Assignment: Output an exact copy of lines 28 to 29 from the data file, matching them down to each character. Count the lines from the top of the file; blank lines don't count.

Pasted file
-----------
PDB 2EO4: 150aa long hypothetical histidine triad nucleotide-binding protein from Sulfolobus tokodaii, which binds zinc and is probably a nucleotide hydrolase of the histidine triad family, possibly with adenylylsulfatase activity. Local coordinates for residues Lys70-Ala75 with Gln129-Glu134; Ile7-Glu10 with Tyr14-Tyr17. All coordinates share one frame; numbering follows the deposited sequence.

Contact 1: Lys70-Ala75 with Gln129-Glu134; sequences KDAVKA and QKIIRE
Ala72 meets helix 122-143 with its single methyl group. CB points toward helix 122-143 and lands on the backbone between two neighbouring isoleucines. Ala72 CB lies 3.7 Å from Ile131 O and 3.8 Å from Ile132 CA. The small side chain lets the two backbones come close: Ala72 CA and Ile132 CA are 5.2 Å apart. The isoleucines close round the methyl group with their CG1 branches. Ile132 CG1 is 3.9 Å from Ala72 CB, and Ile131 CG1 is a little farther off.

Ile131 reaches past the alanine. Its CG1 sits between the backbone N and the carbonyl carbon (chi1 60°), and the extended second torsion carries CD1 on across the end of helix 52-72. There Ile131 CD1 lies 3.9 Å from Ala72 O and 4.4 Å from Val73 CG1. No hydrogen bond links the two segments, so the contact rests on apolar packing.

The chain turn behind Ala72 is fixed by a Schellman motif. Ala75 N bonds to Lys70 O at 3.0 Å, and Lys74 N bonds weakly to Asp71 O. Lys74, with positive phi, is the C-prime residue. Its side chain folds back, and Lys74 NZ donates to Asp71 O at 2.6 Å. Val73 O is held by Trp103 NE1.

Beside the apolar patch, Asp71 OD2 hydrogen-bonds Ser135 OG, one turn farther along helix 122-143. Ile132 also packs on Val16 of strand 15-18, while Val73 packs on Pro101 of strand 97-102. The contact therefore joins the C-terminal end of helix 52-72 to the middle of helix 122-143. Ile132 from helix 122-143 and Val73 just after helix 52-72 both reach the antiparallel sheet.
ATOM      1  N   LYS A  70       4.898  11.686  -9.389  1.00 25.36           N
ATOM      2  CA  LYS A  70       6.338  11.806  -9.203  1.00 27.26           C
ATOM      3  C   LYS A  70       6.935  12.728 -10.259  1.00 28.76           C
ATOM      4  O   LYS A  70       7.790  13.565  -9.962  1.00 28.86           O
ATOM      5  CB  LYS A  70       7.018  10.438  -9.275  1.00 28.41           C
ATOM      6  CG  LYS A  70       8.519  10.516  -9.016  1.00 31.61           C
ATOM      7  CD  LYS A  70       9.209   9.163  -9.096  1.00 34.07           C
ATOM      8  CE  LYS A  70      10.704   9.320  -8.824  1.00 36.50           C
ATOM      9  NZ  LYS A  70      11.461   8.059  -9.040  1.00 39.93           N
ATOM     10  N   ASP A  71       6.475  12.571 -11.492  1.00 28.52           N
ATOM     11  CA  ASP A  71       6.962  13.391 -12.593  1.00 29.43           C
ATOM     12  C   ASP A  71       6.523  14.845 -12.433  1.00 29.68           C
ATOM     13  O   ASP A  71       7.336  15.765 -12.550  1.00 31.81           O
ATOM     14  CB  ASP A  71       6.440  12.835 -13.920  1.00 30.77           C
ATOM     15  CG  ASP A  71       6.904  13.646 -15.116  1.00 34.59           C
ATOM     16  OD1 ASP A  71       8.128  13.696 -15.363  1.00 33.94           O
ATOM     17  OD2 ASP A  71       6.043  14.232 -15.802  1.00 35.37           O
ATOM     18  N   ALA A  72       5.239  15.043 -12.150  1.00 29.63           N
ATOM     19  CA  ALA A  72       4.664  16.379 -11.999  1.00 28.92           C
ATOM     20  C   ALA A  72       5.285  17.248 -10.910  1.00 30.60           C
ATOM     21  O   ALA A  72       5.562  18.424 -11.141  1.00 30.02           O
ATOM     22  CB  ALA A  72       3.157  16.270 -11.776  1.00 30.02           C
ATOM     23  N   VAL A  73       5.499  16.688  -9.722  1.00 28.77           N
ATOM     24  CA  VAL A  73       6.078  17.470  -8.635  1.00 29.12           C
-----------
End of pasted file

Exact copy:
ATOM     22  CB  ALA A  72       3.157  16.270 -11.776  1.00 30.02           C
ATOM     23  N   VAL A  73       5.499  16.688  -9.722  1.00 28.77           N